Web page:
Bit9 + Carbon Black vs Symantec Endpoint Protection: How Do They Compare?

Posted by UpGuard


The information security (infosec) space is for the most part divided into two camps:  established players using a combination of old/new tactics for combating cybercrime, and market entrants attempting to rethink security from the ground up. Attack methods are increasingly sophisticated and require novel approaches for detection and remediationsince very little is understood about the next generation of threats, opportunities abound for both incumbent leaders and upstarts alike. And with targeted attacks and advanced persistent threats (APT) on the rise, newer players with innovative approaches to security are seeing ample opportunities for supplanting longstanding market leaders and their aging security products.

One such upstartBit9 + Carbon Blacktakes a different approach to security that utilizes signature-less threat prevention and application whitelisting. Let’s take a look at how the platform compares with security veteran Symantec’s Endpoint Protection offering.

Bit9 + Carbon Black

Though founded back in 2002, Bit9 came into its own with last year’s acquisition of Carbon Black. Bit9’s agent-based platform architecture allows the enforcement of whitelist policies on every endpoint, while Carbon Black enables endpoint file behavior monitoring and real-time threat detection through endpoint-installed sensors and data recorders. The merging of the two effectively combines Bit9’s signature-less, whitelist-based threat protection with Carbon Black’s continuous monitoring and incident response capabilities.

Bit9 + Carbon Black’s trust-based security model revolves heavily around its central whitelist database: a registry of trusted, known good software and their classifications/ratings. These trust ratings are provided by the Bit9 + Carbon Black Software Reputation Servicereputedly the world’s largest hash database of software. Additionally, the platform is augmented by the firm’s Threat Intelligence Clouda repository containing extended attributes for billions of software executables, as well as threat and trust ratings for published and rogue software.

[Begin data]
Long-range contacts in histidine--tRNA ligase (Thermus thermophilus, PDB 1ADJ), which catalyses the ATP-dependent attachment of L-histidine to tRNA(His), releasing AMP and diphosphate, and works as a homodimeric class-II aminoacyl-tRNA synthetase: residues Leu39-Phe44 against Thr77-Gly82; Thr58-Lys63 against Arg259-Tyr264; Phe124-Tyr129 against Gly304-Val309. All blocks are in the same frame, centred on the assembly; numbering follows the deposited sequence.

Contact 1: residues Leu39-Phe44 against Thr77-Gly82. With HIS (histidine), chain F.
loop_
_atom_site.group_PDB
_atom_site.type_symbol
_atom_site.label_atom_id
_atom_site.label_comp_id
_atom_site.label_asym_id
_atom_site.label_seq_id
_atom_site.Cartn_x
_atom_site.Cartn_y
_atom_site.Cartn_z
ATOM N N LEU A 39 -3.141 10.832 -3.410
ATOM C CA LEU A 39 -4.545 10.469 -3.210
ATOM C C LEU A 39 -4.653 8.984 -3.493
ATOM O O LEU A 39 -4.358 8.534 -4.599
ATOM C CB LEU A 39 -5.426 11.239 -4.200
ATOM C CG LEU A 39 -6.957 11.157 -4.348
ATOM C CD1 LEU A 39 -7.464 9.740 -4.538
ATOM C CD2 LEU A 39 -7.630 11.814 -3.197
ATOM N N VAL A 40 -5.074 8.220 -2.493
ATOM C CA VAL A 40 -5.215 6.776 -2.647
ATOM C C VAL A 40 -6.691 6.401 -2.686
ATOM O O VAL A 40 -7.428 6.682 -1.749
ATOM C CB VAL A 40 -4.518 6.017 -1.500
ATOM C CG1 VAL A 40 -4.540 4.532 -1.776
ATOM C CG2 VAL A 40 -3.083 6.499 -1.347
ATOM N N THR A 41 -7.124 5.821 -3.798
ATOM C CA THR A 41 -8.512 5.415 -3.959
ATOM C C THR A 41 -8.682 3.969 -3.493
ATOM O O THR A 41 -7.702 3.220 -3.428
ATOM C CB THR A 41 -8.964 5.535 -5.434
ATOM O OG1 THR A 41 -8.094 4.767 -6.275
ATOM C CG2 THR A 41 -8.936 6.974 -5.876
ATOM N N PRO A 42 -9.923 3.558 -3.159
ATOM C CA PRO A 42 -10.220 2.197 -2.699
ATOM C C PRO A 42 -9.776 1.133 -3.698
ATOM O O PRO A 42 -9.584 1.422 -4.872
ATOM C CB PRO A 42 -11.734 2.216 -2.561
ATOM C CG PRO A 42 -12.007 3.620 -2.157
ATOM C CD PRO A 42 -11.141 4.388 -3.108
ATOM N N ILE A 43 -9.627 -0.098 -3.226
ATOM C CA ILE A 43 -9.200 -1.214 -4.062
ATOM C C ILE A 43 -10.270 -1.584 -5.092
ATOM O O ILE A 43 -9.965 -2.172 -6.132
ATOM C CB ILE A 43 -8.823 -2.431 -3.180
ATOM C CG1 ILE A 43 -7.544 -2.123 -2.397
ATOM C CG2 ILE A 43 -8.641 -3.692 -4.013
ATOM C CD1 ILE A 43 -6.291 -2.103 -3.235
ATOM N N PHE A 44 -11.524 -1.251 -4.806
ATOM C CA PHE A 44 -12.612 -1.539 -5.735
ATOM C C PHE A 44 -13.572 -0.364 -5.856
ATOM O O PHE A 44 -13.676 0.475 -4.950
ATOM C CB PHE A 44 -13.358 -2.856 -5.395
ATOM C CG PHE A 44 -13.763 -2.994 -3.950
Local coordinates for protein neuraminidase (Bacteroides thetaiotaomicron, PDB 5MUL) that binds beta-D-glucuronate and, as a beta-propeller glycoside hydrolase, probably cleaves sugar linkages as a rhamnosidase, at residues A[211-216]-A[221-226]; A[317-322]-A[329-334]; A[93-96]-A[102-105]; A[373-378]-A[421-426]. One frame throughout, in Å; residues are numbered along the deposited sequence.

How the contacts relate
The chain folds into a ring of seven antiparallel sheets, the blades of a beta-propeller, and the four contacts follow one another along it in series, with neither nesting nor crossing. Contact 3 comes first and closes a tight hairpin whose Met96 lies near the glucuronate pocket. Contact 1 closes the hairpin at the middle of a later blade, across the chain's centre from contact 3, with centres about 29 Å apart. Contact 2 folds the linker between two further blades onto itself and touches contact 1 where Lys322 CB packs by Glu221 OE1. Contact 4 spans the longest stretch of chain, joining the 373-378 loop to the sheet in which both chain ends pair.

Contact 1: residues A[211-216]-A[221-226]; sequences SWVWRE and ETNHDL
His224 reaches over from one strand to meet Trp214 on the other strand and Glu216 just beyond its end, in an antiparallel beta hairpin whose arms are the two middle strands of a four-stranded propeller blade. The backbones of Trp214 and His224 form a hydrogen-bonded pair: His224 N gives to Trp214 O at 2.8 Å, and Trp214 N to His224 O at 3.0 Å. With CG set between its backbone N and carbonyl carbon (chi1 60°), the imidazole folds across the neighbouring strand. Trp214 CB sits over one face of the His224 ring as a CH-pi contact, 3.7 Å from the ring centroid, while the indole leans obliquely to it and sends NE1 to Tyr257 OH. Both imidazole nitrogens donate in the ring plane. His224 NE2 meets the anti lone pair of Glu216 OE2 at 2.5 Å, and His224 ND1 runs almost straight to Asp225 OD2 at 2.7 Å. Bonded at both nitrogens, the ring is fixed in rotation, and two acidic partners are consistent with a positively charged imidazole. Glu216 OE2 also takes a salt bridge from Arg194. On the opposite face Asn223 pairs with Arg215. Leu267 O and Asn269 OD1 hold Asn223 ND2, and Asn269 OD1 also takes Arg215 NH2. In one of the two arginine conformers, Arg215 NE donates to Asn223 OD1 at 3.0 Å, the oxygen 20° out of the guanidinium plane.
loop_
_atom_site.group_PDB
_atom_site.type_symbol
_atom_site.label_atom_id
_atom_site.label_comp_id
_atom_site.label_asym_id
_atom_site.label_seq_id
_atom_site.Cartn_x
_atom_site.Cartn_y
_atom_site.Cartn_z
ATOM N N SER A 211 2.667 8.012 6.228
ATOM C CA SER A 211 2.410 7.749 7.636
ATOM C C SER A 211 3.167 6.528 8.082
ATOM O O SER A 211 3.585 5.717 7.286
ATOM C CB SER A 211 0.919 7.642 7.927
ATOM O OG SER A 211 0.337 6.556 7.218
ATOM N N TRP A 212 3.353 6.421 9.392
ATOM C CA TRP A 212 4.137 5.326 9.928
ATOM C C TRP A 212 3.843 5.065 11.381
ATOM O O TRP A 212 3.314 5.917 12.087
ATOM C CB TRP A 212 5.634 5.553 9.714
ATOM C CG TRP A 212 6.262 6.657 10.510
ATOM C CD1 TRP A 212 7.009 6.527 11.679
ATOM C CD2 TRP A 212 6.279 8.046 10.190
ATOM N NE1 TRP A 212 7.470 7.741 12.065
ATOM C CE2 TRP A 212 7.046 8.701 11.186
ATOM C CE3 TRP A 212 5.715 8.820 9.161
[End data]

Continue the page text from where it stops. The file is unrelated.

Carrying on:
A distinction should be made between traditional security methods employed by standard IDS/IDPS solutions and whitelistingthe latter of which is employed by Bit9 + Carbon Black. Though both methods use file hashes to track file changes, whitelisting by default assumes a “deny” posture, as opposed to the default “allow” approach used by most IDS/IDPS offerings. In Bit9 + Carbon Black’s case, an application whitelist contains a list of known good applications and their file privileges. Because only trusted software is allowed to execute in one’s IT environment, malicious packages are prevented from making any unauthorized changes . This is especially crucial when dealing with zero-day attacks that use malware unknown or unidentifiable by traditional security tools. With Bit9 + Carbon Black, maliciously altered files can be easily be prevented from execution by checking the application whitelist.

Symantec Endpoint Protection

A recognized name in IT security, Symantec features a full line of solutions for securing and managing information, identities, and infrastructures. Its own answer to endpoint detection is calledappropriately enoughSymantec Endpoint Protection. The platform enables comprehensive infrastructure protection through the following core components:

  • Endpoint Protection Managera server that manages computers connected to a protected network.

  • Endpoint Protection Manager Databasea datastore of security policies and events

  • Endpoint Protection Clientendpoint software that protects and scans machines for viruses and malware.

A firewall and IDPS are included with the suite, with paid add-ons available for extending Symantec Endpoint Protection’s capabilities. For example, purchasing the Symantec Protection Suite gives the platform the ability to filter/block email and web threats.